The Taliban government harbored Osama bin Laden and the al-Qaeda terrorist group, responsible for the Sept. 11, 2001, attacks on the United States. After Afghanistan refused to turn over Bin Laden, the U.S. and UN coalition forces invaded. The Taliban government was ousted and many terrorist camps in Afghanistan were destroyed. Thereafter, the Taliban begin regrouping. By 2005, the Taliban and coalition troops are it was engaged in ongoing clashes with coaltition troops. The year 2006 was the deadliest year for U.S. soldiers in Afghanistan since 2001.

On May 2, 2011 (May 1 in the U.S.), U.S. troops and CIA operatives shot and killed Osama bin Laden in Abbottabad, Pakistan.

May 1, 2012, President Obama and President Karzai signed the Enduring Strategic Partnership Agreement between the Islamic Republic of Afghanistan and the United States of America. The Agreement provides for the possibility of U.S. forces in Afghanistan after 2014, for the purposes of training Afghan Forces and targeting the remnants of al-Qaeda. Afghanistan will be a Major Non-NATO Ally and as such, the U.S. will support the training, equipping, advising and sustaining of Afghan National Security Forces, and social and economic assistance.

Despite plans to withdraw troops from Afghanistan, ongoing instability (and continued U.S. interest in the region) has led to the U.S. remaining heavily involved. There is still no clear end in sight, as the Taliban has resumed offensive operations as of March 2020.

2003-2010 Iraq War

The U.S. and Great Britain invade Iraq and topple the government of dictator Saddam Hussein. The U.S. engagement in Iraq continues for the next several years amid that country's escalating violence and fragile political stability.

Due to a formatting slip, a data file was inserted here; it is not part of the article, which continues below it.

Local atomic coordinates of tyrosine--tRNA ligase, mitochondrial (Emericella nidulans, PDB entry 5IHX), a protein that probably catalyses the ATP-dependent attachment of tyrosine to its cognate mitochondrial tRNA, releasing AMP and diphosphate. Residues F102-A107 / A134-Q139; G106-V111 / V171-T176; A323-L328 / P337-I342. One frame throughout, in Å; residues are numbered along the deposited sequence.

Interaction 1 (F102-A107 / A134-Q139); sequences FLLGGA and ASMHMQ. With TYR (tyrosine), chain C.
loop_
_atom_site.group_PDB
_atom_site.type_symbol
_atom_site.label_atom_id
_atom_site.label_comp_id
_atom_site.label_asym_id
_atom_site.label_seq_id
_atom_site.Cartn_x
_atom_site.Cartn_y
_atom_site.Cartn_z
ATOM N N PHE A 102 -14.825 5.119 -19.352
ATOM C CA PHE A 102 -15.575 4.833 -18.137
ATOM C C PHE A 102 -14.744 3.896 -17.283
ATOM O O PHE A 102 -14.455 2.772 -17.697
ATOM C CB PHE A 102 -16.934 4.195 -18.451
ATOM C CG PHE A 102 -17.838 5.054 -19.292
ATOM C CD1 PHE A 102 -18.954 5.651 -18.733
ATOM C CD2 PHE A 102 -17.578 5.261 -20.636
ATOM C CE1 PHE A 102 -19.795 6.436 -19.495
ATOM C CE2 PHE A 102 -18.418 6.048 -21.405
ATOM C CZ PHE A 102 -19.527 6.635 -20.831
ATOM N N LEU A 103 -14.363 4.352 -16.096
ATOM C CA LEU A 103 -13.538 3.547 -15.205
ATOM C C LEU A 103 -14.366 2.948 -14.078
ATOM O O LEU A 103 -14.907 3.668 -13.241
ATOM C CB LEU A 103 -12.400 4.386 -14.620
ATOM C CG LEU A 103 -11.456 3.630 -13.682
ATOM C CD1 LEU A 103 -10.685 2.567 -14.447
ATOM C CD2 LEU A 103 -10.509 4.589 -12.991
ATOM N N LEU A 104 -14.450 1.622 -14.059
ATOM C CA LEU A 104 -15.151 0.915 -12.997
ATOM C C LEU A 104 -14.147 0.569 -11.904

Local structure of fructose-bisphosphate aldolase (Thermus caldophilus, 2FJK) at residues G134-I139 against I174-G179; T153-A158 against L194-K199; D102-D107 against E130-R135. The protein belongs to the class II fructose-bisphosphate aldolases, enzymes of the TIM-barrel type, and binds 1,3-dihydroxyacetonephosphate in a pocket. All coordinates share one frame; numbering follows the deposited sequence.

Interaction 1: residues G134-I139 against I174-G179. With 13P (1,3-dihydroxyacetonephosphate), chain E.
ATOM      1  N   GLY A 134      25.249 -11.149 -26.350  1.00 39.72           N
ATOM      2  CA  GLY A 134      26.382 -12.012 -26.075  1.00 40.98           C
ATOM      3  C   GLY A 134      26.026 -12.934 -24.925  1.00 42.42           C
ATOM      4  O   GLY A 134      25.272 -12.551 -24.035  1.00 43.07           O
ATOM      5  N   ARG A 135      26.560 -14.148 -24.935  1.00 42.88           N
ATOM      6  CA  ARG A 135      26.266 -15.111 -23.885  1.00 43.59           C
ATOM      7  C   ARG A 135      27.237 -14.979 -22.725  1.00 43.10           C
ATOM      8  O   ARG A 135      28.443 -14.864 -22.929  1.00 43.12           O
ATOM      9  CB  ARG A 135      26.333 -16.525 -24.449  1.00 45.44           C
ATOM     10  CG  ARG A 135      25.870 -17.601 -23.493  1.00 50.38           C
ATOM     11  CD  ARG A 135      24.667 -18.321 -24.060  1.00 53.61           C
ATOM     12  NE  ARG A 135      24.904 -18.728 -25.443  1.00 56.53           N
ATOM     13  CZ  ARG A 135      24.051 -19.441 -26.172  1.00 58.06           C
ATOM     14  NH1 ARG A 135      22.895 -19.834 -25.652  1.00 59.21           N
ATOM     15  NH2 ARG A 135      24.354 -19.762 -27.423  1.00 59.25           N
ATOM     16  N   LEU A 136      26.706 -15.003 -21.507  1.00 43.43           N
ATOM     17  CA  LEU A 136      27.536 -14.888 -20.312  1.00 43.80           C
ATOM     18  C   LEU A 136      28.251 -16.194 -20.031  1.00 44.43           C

On Aug. 31, 2010, President Obama announces the end of U.S. combat missions in Iraq. Effective September 1, 2010, the military operations in Iraq acquired a new official designation: “Operation New Dawn": the U.S. is still committed to providing support to Iraq for further development in the areas of defense and security; education and culture; energy; human rights; services; and trade.


In early 2011, a coalition of nineteen states began intervening in the civil infighting in Libya. By March, NATO officially took control of the situation, and assisted rebel forces against the government of Muammar Gaddafi. The intervention lasted until November, when fighting dropped off following Gaddafi's death.
2012-2019 War with ISIL

In 2012 militants in Iraq and Syria declared a new caliphate and rapidly seized a large territory. They began a widespread propaganda campaign to cultivate domestic terrorism in other countries and to recruit new members. The United States and other NATO allies began a long campaign to contain and reverse the spread of ISIL.

By 2018, ISIL no longer held any territory in Iraq, and severely declined in Syria. The United States continued airstrikes against the Assad regime as well as against the remaining ISIL holdouts. These airstrikes, by March 2019, contributed to ISIL losing all of its remaining territory. In October 2019 a US airstrike caused the death of ISIL leader Abu Bakr al-Baghdadi.

After several years of launching airstrikes in Syria against ISIL, the United States pivoted to launching airstrikes against the Assad regime and its regional allies. The hostilities